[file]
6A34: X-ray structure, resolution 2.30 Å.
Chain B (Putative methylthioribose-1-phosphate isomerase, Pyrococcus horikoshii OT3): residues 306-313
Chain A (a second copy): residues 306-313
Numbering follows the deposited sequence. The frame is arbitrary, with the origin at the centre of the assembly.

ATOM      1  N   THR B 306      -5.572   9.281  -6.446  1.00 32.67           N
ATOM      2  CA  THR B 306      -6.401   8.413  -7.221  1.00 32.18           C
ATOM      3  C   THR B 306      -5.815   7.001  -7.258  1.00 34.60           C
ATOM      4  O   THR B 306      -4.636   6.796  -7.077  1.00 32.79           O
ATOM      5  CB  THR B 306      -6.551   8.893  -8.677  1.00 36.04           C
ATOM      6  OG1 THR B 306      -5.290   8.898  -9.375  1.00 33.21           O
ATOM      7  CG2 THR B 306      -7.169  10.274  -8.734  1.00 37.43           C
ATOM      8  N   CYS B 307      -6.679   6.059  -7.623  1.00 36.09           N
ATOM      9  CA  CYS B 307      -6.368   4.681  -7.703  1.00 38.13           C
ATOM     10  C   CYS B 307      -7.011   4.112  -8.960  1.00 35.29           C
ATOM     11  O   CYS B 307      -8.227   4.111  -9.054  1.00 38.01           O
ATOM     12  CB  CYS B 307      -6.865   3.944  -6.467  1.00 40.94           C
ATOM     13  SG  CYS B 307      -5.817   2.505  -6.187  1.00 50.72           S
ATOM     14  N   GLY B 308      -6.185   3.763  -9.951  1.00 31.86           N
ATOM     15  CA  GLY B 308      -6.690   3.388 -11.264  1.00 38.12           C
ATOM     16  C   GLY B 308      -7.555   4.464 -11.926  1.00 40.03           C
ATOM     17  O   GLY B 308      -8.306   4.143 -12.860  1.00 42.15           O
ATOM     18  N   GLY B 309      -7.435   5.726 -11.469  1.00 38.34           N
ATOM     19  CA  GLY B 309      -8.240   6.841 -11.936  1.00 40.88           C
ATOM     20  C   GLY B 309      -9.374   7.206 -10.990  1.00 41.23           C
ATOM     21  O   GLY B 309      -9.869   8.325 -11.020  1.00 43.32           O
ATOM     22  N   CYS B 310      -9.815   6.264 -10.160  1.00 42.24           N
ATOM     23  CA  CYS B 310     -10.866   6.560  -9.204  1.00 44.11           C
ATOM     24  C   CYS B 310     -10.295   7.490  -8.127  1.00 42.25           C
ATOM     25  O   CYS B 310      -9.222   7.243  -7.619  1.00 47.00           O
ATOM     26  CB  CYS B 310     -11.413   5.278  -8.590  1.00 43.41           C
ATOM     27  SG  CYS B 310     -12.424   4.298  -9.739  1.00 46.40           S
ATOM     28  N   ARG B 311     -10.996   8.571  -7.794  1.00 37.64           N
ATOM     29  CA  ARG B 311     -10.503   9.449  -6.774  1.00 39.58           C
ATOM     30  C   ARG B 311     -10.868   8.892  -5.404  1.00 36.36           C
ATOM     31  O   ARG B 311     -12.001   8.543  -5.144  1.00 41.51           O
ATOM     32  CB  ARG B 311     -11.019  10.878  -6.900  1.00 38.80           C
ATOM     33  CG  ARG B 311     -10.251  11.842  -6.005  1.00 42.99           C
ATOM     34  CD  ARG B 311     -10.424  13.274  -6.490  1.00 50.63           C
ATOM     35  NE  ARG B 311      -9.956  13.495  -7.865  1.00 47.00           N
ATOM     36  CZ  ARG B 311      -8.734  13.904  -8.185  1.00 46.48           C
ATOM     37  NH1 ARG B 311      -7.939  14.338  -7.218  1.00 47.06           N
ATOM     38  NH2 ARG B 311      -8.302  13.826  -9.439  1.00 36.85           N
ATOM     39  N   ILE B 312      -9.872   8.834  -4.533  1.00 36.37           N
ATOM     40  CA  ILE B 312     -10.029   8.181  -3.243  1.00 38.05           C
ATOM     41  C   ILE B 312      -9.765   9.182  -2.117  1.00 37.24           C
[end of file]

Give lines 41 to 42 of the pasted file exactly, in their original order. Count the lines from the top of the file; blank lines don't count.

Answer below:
ATOM     37  NH1 ARG B 311      -7.939  14.338  -7.218  1.00 47.06           N
ATOM     38  NH2 ARG B 311      -8.302  13.826  -9.439  1.00 36.85           N